clearly impaired nuclear accumulation of classic NLS–fused GFP, while depletion of Msk had no effect (Fig. S1 B). This result verified that RNAi against ketel
was effective, and nuclear transport of Dpp-activated Mad is independent of the importin β homologue Ketel.
In both S2R+ and S2 cells, treatment with Dpp results in transcriptional activation of dad
, a known Smad target gene in mammalian cells as well (Nakao et al., 1997
; Tsuneizumi et al., 1997
). When Msk was depleted by RNAi, the Dpp- induced increase in dad
expression was completely abolished (). The blocking effect of msk
RNAi on dad
expression was as strong as that caused by punt
RNAi (). Thus, consistent with being an essential factor for nuclear import of Mad, Msk is critical for the transcriptional output of Dpp.
Interaction between Msk and Mad
To address the question if Msk is directly involved in transporting phospho-Mad into the nucleus, we tested protein–protein interaction between endogenous Msk and Flag-tagged Mad. Indeed, endogenous Msk coimmunoprecipitated with Flag-Mad from S2 cell extract (). Under our experimental conditions, both basal state and phosphorylated Mad displayed comparable interaction with Msk (). This suggests that binding of Msk is not unique to phospho-Mad, and Msk alone may not account for why only phospho-Mad accumulates in the nucleus. Therefore, although Msk is crucial for phospho-Mad to enter the nucleus, additional factors are involved to retain only phospho-Mad in the nucleus.
The above observations in Drosophila cells identify msk as a new regulator in the Dpp pathway whose function is critical for nuclear accumulation of Dpp-activated Mad.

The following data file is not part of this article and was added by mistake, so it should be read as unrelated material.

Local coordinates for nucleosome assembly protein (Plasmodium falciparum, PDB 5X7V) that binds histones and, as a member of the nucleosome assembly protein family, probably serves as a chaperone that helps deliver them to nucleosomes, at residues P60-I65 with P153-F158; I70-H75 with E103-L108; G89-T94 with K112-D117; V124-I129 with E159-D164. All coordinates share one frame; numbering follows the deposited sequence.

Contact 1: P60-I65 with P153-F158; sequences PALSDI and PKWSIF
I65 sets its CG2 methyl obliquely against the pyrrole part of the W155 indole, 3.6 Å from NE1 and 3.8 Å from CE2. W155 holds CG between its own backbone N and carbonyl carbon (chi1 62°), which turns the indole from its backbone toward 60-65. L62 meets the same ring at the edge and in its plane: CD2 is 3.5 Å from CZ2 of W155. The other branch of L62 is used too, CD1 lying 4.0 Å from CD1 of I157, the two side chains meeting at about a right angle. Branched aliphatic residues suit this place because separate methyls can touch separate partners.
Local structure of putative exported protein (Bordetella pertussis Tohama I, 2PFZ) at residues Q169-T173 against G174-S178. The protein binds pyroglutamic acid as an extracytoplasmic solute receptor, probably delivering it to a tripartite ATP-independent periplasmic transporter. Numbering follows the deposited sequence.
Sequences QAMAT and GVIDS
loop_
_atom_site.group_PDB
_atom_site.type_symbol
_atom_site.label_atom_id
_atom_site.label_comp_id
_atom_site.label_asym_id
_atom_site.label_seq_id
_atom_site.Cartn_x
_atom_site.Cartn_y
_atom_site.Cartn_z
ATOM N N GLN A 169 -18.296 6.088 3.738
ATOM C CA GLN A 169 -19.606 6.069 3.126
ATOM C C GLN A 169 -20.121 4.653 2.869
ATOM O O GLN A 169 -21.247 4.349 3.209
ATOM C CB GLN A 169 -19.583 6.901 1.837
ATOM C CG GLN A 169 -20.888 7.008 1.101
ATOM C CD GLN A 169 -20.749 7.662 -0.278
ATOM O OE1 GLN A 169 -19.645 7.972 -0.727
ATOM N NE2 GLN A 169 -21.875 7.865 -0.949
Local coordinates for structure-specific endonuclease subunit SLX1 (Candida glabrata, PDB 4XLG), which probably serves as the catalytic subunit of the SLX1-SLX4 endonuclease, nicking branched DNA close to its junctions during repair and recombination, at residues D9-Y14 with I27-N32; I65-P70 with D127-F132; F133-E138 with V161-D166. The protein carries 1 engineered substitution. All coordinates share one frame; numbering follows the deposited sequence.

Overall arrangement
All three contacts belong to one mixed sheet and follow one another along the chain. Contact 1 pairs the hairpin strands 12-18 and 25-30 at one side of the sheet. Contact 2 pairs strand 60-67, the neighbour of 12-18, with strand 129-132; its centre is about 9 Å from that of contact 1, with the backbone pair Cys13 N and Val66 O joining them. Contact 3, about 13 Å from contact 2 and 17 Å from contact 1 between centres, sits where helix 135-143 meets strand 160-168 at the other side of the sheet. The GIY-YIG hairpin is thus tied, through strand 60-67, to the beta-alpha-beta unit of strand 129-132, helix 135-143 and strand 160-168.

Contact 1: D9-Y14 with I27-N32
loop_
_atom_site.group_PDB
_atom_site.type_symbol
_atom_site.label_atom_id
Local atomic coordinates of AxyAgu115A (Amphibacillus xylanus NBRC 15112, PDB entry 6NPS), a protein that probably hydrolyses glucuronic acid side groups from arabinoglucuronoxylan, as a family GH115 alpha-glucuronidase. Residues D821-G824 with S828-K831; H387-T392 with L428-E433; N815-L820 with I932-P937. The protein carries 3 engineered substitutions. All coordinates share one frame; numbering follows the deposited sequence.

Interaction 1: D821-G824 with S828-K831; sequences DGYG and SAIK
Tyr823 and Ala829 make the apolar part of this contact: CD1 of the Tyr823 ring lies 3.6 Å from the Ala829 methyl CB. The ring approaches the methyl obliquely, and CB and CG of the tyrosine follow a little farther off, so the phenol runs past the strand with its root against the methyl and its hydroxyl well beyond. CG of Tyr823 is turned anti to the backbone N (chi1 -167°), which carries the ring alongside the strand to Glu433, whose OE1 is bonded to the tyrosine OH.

Analysis of msk mutant cells in the eye imaginal disc
Mutations in the msk
gene resulted in embryonic lethality (Baker et al., 2002
; Vrailas et al., 2006
). Thus, to evaluate the functions of Msk in vivo, we used ey
to generate msk
) clones in the developing eye imaginal disc (Baker et al., 2002
; Vrailas et al., 2006
). The clones were marked as GFP negative. In eye discs of third instar larvae, the PS1 antibody detected two stripes of phospho-Mad–containing cells around the morphogenetic furrow, consistent with the established role of Mad in eye development () (Wiersdorff et al., 1996
). The phospho-Mad signal in the anterior stripe is weaker and more diffused compared with that in the posterior stripe (). In the posterior stripe, phospho-Mad–positive cells span 5–6 cells wide, and quantitation of cell staining showed that 20.8% of the cells (n
= 1,401) had phospho-Mad concentrated in the nucleus (). The rest of the cells within the posterior stripe have either undetectable or diffusive phospho-Mad staining ().
Figure 3. msk null mutant cells in the developing eye imaginal disc did not have distinct nuclear staining of phospho-Mad. (A) Third instar eye imaginal discs (anterior to the left) were stained with PS1, which specifically recognizes phospho-Mad (Mad-P, red). (more ...)
clones are small in size and number compared with the wild-type clones, consistent with previous reports that msk5